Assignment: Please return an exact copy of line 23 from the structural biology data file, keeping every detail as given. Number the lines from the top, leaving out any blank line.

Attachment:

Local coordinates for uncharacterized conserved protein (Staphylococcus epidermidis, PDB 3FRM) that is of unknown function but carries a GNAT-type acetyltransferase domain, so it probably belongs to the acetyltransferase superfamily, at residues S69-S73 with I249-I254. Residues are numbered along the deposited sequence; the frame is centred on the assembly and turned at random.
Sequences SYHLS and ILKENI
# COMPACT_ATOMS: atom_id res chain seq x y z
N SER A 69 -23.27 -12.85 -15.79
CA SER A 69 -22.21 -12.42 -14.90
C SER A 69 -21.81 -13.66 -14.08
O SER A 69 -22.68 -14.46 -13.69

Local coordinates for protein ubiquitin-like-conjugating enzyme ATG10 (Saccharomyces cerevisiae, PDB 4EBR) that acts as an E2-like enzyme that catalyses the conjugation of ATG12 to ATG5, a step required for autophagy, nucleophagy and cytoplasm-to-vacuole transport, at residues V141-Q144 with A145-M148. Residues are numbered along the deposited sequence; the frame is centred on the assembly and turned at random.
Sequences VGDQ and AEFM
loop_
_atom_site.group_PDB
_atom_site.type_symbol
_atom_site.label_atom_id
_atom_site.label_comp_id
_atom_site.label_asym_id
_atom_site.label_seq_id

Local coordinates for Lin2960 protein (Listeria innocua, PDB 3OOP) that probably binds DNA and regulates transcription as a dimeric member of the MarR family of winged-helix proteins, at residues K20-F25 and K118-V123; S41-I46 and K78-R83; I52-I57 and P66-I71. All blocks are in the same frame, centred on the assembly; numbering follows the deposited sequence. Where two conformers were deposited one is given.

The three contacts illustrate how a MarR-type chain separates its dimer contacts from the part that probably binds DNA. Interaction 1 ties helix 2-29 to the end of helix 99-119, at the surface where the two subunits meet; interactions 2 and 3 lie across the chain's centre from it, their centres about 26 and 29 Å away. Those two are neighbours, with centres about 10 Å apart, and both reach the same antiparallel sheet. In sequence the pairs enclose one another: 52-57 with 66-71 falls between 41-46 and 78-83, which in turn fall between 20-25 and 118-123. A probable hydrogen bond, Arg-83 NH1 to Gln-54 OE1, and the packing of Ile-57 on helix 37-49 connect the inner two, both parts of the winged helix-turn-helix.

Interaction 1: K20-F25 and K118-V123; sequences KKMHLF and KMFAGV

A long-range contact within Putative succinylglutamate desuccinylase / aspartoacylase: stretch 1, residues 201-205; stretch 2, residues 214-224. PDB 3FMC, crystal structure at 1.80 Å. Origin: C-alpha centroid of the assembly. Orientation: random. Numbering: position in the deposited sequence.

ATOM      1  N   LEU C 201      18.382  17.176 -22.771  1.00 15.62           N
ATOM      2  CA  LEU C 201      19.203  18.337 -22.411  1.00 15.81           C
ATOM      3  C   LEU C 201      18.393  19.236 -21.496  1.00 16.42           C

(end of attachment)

ATOM      3  C   LEU C 201      18.393  19.236 -21.496  1.00 16.42           C